In a relief to controversial Bangladeshi author Taslima Nasrin, the Supreme Court today asked Uttar Pradesh Police not to take any coercive action against her in connection with an FIR lodged by Muslim cleric Maulana Tauqeer Raza Khan alleging that her twitter posts insulted "religious" beliefs.
"Issue notice. In the meantime, no coercive action be taken," a bench headed by Justice B S Chauhan said after brief arguments advanced by senior advocate K K Venugopal on behalf of the author that the issue pertains to human rights and her interest be safeguarded.
Seeking response from UP administration, the bench, however, made it clear that so far as the quashing of FIR is concerned, this plea cannot be entertained at this stage.
It also said that the plea seeking scrapping of Section 66A of the Information Technology (IT) Act can be clubbed with other similar pleas which are pending hearing in the apex court.
Section 66 (A) of the IT Act provides for arrest of a person hurting the sentiments of others through offensive remarks or information through electronic media, including social networking sites.
During the hearing, Taslima's advocate said that an FIR has been lodged without any preliminary enquiry by UP Police on a complaint based on a news report.
"The FIR has been lodged by a person who has issued a fatwa, putting Rs five lakhs as bounty on my head," he said.
Referring to the contents of the FIR, he said her twitter posts were related to the meeting of Aam Aadmi Party convenor Arvind Kejriwal with Khan for seeking support of Muslims in the elections.
"Why did he (Kejriwal) go to a person who had issued a fatwa against me for seeking support. He did not go to common Muslims," the counsel said.
The court, which said it may consider any plea seeking transfer of the case outside Uttar Pradesh, has now fixed the matter for further hearing in the second week of January.
Taslima in her plea said she feared that the "draconian" provision will be "misused" against her.
The author, who had got irked by the meeting of Kejriwal with Khan, had posted some comments on her twitter account.
A news report in a vernacular daily, based on her twitter posts, formed basis of the FIR lodged by Khan at Kotwali Police Station at Bareilly under section 295A (maliciously insulting the religious beliefs) of IPC and section 66A of IT Act.
The Bangladeshi author, who has been living in self-exile for over 19 years, has apprehended the misuse of the IT Act provisions against her also.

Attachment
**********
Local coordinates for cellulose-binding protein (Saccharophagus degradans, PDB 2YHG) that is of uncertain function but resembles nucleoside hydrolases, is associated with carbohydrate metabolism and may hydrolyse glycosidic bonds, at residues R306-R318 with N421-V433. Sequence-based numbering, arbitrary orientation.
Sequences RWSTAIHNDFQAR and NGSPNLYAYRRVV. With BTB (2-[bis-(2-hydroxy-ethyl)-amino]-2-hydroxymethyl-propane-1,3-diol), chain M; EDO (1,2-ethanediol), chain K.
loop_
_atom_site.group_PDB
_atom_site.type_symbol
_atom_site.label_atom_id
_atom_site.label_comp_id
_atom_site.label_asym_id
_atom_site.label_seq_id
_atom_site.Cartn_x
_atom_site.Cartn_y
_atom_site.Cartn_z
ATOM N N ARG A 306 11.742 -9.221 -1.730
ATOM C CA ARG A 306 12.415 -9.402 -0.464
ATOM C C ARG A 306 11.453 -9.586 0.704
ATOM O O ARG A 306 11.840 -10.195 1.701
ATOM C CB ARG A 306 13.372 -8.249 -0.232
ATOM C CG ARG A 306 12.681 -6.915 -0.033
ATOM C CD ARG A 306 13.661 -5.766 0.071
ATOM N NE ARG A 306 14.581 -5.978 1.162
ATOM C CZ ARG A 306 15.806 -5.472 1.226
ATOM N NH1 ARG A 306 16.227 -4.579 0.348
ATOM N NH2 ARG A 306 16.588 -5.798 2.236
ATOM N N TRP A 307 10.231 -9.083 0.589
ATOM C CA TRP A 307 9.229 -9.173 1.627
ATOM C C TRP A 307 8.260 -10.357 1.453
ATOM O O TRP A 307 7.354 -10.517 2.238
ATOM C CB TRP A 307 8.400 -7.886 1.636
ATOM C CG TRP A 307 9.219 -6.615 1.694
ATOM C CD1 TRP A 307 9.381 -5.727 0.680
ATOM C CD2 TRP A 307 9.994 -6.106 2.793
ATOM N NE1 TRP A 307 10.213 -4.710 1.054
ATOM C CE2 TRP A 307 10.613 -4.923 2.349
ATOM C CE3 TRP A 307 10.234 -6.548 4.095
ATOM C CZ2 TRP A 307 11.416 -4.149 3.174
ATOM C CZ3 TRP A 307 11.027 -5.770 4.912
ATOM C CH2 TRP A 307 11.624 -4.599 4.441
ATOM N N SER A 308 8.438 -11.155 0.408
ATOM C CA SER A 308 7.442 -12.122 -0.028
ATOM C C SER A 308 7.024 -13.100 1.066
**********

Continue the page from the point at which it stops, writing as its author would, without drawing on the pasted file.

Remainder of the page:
"In the present case, the petitioner is herself a hapless victim and her case is a glaring example of the kind of abuse and misuse which is to be expected given the vague, wide and wholly unguided language of section 66A. It highlights the serious threats to the constitutional and human rights posed by the provisions such as section 66A of IT Act...", it said, adding her plea be clubbed with other similar petitions.
Seeking quashing of the FIR, the plea said that it has been lodged without any "preliminary inquiry" by the UP Police which relied on a news report, which summarised some of her twitter posts.
Taslima said that earlier, complainant Khan had announced a cash reward of Rs five lakh in 2007 on her head for her pro-women comments and no action was taken despite the fact that the incident was publicised.
"The petitioner is left with no alternative except to approach this court to seek relief against the motivated and malicious FIR against her, as well as against the rather draconian statutory provision which acts as an easy and ready aid for such abuse of the legal process," it said.
While expressing its difficulty in passing an order for quashing the FIR against Nasrin, the bench said, "Our difficulty is about interfering with the investigation.
"We understand the threat to your life. You should apply for police protection. Why should we stop the investigation. The investigation cannot be stayed," the bench observed.
Venugopal was arguing that the Bangladeshi author should be given protection from summons to go to Bareilly for questioning.
He said since the fatwa (diktat) issued in 2007 against her has not been withdrawn and the bounty of Rs five lakh has been put on her head, the fresh FIR would compel her to go to Bareilly.
However, the bench said, "If that is a problem, this problem could be solved by grant of protection but the FIR cannot go."